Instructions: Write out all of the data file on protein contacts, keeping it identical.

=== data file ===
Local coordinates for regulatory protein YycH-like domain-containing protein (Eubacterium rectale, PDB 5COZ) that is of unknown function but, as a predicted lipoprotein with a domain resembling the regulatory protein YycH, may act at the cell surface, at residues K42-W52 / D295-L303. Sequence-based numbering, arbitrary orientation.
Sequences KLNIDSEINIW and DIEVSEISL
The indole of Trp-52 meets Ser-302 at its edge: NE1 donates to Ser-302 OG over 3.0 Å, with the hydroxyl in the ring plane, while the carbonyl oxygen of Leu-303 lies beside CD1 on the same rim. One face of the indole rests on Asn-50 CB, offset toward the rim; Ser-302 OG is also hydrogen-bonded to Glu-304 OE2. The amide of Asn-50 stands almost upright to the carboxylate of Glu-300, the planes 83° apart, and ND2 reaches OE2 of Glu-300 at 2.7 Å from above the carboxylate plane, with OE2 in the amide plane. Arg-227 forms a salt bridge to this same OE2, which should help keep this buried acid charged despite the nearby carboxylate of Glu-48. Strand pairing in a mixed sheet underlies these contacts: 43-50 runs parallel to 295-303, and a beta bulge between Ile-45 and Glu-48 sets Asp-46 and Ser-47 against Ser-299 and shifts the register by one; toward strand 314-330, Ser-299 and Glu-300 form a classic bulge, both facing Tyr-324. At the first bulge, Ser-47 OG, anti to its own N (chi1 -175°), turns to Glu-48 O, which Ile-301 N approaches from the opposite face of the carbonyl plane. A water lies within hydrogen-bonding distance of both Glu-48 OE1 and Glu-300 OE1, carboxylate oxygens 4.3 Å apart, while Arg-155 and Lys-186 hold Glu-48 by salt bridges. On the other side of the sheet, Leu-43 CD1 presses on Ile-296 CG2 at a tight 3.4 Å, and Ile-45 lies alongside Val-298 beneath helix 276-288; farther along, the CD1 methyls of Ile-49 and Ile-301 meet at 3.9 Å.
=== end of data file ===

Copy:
Local coordinates for regulatory protein YycH-like domain-containing protein (Eubacterium rectale, PDB 5COZ) that is of unknown function but, as a predicted lipoprotein with a domain resembling the regulatory protein YycH, may act at the cell surface, at residues K42-W52 / D295-L303. Sequence-based numbering, arbitrary orientation.
Sequences KLNIDSEINIW and DIEVSEISL
The indole of Trp-52 meets Ser-302 at its edge: NE1 donates to Ser-302 OG over 3.0 Å, with the hydroxyl in the ring plane, while the carbonyl oxygen of Leu-303 lies beside CD1 on the same rim. One face of the indole rests on Asn-50 CB, offset toward the rim; Ser-302 OG is also hydrogen-bonded to Glu-304 OE2. The amide of Asn-50 stands almost upright to the carboxylate of Glu-300, the planes 83° apart, and ND2 reaches OE2 of Glu-300 at 2.7 Å from above the carboxylate plane, with OE2 in the amide plane. Arg-227 forms a salt bridge to this same OE2, which should help keep this buried acid charged despite the nearby carboxylate of Glu-48. Strand pairing in a mixed sheet underlies these contacts: 43-50 runs parallel to 295-303, and a beta bulge between Ile-45 and Glu-48 sets Asp-46 and Ser-47 against Ser-299 and shifts the register by one; toward strand 314-330, Ser-299 and Glu-300 form a classic bulge, both facing Tyr-324. At the first bulge, Ser-47 OG, anti to its own N (chi1 -175°), turns to Glu-48 O, which Ile-301 N approaches from the opposite face of the carbonyl plane. A water lies within hydrogen-bonding distance of both Glu-48 OE1 and Glu-300 OE1, carboxylate oxygens 4.3 Å apart, while Arg-155 and Lys-186 hold Glu-48 by salt bridges. On the other side of the sheet, Leu-43 CD1 presses on Ile-296 CG2 at a tight 3.4 Å, and Ile-45 lies alongside Val-298 beneath helix 276-288; farther along, the CD1 methyls of Ile-49 and Ile-301 meet at 3.9 Å.